Diabetes and Depression– Who Has the Power

March 25th, 2010 by Amy Gonsalves Leave a reply »

I am not a medical provider.  If you think you or someone you love is clinically depressed or needs professional help, seek out that help immediately.  Go.  Now.

I think depression in people and in kids living with diabetes is more situational than chemical.  If there is a link between diabetes and depression, how can we avoid negative consequences of depression while we take care of our diabetes, or support someone living with the disease?

Diabetes and Depression—Who Has the Power Here

When you are first diagnosed with type one or type two diabetes your medical team probably had you attend at least one educational class.  If not, they probably had you see a certified diabetes educator (CDE) who told you what your blood glucose parameters are.  You may have even heard magic numbers in an ad, or seen it on a lab result.   

What you probably didn’t learn at that time was just how DIFFICULT it was going to be to keep your blood glucose levels steady or in range.

There are just so many variables in your life and in your body that when you have to function for your pancreas AND live your life simultaneously you will always face a tradeoff.  Do you want to keep your levels in range 100% of the time?  Likely that will take 100% of your brainpower and 100% of your focus and oh yeah 100% luck in there too because outside forces like the weather, hormones, stress, exercise, even the way a restaurant prepares your food all need to be factored into the mix.

Because so many things are literally outside your control 100% of the time, you will max out if you try to “control” your diabetes.  You very plainly do not have the power to control your diabetes.  There are simply too many things that your body is doing and so many things you encounter in the world that don’t have anything to do with your diabetes that you would need to control in order to control your disease all day every day and at night too.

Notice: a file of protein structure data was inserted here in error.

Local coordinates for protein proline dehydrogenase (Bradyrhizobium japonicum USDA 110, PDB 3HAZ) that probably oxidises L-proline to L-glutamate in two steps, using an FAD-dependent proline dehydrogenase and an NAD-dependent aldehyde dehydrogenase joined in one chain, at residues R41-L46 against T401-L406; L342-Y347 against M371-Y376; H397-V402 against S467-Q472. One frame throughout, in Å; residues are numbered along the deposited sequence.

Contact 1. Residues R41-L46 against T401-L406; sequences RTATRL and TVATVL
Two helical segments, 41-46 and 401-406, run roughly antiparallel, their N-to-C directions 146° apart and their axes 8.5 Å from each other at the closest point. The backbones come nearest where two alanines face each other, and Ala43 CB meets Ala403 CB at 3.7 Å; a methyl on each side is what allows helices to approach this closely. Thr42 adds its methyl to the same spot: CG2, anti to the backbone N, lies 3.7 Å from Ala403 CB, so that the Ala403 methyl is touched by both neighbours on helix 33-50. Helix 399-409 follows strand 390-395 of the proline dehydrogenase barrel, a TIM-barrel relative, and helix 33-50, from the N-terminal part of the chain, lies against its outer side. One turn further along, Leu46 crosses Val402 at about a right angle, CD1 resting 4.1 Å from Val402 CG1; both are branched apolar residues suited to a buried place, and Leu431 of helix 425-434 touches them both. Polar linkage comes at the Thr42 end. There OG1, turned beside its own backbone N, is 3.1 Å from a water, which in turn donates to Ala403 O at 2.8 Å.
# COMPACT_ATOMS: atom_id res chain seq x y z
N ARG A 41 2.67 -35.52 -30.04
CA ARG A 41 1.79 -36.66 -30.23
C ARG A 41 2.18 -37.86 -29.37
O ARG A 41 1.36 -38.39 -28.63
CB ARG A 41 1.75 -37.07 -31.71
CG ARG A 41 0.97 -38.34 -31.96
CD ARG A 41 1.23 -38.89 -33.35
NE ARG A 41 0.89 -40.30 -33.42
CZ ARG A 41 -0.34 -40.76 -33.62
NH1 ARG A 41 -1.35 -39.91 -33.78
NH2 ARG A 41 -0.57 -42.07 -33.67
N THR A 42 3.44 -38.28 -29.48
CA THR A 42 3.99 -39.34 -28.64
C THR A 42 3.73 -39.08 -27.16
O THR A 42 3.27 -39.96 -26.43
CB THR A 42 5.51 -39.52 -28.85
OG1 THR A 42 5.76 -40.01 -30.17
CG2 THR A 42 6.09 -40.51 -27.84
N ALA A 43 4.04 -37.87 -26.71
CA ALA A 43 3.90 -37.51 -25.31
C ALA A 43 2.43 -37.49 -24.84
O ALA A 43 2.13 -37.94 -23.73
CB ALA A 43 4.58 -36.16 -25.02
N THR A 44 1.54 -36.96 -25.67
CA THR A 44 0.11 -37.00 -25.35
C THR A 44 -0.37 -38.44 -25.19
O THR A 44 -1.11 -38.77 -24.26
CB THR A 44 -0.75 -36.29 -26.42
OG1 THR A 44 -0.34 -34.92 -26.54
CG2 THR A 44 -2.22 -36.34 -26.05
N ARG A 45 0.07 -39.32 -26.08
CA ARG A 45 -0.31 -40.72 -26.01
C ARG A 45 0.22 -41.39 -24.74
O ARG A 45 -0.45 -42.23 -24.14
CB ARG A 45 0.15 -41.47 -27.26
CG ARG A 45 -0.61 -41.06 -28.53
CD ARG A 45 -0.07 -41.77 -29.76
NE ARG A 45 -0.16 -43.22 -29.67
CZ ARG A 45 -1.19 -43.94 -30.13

Just like your family pet or your teenage brother, your disease has things it will do that you cannot control. 

It is probably better to try to “manage” your disease than to “control” it. 

So, what you CAN do is try and strike a balance.  Shoot for keeping your blood glucose levels in range a majority of the time.  Try to minimize the effects of those outside forces.  Above all, keep your diabetes in perspective: your diagnosis was never meant to fundamentally change who you are.  You are YOU and you have an additional job to do.

Yes, there will be times that you need to focus 100% on your diabetes.  For me, that includes times I need to stop and eat something to combat a low blood glucose.  It has included times I needed to leave work because my pump was malfunctioning.  I have postponed or cancelled countless workouts because of my blood glucose. 

Do not give your disease the power to consume you and never let diabetes define you.  YOU CHOOSE HOW YOU LIVE YOUR LIFE.  Your diabetes doesn’t have that power on its own.

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